Blog// LGBT Adoption

How Can You Support Families After an Adoption?

When a family chooses to adopt, they face many perils in the first few weeks of making their decision. Then, when they finally get the child, they have to prepare for their newfound life as parents. Unfortunately, some of those perils comes from the mouths and actions of those around them. When others are uncomfortable with the concept of adoption, they may find it difficult to show their support without seeming rude.

However, after an adoption, families need the utmost support in order to navigate this process with ease. If you know someone who is considering adoption or has already made the leap, consider how you can show your support.

Don’t Inquire Too Much About the Child’s Past

While it’s good to know where the adoptee is coming from, too much emphasis on their background can create lines of separation within the household. Therefore, try to revolve your conversations around the personality of the child. This shows how much you support their decision without being too intrusive.

If the child chooses to share information regarding their past, don’t stop them from doing so. Instead, listen with care and an open mind.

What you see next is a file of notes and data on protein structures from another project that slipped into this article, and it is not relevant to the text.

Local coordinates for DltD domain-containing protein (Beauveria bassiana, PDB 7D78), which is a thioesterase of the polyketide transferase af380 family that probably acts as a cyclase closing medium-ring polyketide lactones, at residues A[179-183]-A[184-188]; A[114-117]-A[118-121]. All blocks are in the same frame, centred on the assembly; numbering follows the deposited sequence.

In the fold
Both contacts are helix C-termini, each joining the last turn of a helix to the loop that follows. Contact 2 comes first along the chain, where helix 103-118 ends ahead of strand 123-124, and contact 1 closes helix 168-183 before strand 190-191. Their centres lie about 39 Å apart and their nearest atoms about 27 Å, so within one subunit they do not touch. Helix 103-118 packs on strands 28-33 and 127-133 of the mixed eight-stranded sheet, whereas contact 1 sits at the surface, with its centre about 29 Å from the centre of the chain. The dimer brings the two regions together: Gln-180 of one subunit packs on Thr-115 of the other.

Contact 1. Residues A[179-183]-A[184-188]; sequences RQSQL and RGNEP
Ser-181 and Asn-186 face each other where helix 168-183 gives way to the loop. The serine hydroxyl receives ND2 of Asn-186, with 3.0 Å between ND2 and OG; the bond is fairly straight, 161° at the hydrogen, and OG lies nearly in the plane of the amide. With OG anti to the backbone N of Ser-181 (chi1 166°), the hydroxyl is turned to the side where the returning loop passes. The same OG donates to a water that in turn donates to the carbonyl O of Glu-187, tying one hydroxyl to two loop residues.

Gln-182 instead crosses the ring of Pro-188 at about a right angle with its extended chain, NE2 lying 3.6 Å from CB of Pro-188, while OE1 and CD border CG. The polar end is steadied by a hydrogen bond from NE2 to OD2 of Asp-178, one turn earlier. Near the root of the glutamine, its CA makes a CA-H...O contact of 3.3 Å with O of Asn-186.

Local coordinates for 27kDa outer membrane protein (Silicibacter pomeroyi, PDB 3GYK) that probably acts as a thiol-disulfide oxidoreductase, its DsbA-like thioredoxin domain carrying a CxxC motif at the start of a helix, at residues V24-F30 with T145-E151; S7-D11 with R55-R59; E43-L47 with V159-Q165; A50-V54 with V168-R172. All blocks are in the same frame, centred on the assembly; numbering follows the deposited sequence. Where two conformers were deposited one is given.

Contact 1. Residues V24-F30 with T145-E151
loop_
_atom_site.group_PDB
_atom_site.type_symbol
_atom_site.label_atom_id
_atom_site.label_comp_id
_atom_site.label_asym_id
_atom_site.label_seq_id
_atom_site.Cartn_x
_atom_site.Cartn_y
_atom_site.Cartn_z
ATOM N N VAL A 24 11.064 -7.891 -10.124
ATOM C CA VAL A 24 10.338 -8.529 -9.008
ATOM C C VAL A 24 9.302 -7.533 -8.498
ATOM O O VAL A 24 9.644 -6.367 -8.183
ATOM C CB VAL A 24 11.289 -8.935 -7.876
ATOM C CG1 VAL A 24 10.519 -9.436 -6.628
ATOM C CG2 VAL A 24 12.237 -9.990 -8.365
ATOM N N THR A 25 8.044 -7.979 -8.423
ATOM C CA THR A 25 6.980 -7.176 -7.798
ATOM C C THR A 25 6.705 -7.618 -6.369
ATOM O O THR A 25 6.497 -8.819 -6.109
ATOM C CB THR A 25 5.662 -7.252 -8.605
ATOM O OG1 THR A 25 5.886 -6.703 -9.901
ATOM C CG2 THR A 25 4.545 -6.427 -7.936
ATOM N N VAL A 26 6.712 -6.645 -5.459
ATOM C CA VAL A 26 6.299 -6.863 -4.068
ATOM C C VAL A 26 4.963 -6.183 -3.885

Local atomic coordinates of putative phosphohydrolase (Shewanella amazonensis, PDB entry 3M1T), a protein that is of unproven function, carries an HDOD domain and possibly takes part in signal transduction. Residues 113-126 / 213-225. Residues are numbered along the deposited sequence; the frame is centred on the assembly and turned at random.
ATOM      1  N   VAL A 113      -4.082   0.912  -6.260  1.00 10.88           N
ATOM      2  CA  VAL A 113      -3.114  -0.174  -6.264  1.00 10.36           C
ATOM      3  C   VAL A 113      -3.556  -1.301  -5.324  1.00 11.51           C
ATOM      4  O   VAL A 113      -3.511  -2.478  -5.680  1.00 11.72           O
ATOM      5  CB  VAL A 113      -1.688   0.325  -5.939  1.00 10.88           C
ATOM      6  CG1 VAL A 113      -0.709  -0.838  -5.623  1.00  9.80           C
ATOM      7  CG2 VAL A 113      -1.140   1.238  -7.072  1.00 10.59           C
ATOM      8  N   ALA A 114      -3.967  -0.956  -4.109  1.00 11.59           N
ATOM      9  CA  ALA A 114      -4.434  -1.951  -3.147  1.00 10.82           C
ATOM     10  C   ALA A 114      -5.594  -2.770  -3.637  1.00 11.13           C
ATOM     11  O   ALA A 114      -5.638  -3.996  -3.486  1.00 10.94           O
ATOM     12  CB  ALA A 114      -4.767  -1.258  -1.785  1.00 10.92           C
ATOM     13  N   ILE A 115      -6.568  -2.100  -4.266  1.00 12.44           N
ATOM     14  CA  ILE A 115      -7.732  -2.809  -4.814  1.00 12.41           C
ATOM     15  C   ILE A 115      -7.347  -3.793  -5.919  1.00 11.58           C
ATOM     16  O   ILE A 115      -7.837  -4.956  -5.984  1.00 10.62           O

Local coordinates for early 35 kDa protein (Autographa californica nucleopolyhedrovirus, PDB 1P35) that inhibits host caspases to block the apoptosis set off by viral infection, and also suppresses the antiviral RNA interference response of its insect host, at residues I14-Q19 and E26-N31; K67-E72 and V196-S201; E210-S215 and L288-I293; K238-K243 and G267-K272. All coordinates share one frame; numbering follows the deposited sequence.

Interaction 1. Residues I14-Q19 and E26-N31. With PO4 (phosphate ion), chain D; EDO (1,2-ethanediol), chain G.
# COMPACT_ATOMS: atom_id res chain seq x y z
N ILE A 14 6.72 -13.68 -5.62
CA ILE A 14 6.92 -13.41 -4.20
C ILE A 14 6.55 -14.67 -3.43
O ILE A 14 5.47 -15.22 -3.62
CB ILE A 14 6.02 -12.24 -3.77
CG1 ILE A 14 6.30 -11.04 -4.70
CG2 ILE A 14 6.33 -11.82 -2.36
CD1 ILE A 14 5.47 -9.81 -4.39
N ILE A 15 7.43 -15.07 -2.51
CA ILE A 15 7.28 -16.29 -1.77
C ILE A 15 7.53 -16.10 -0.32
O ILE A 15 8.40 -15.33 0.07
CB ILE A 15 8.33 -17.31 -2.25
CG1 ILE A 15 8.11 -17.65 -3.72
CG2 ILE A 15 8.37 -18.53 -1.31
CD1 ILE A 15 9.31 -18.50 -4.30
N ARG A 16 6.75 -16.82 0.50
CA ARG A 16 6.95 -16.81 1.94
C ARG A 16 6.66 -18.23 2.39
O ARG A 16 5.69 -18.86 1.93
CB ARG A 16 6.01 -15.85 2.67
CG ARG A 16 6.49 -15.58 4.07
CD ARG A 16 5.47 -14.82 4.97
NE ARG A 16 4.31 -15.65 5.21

Don’t Ask If They’re Sure About The Choice

Making the choice to adopt no doubt took a lot of time and consideration. Continuously asking if the adopted family is sure about their decision only creates more doubt and division within the family. Therefore, simply show your support by being there. Keep your questions or concerns regarding their decision to yourself.

Treat the Child With Respect

This is especially important if it is a transracial or an LGBT adoption. If the child is of age to understand what’s going on, avoid asking them unsolicited questions about their background. The child may already feel out of place. By focusing on where they came from, you’re still creating a line of division between your family and theirs. Therefore, treat the child like they are part of the family. This will help them feel more comfortable and make the integration process smooth.

Don't Use the Phrase "He/She Is Adopted"

When introducing the child, there’s no need to let others know that they’re adopted. It’s best to simply introduce the child as who they are without bringing up personal matters. While this may seem explanatory, some people tend to over speak due to nervous energy. Simply introduce the child as your niece, nephew, cousin or sibling to avoid feelings of discomfort.

If you know someone who is planning on adopting or has already done so, take these tips into account in your dealings with them. This will help the child feel more at ease. In addition, parents will feel happy about their decision. By making a genuine effort, blended families have the capability to live together harmoniously.

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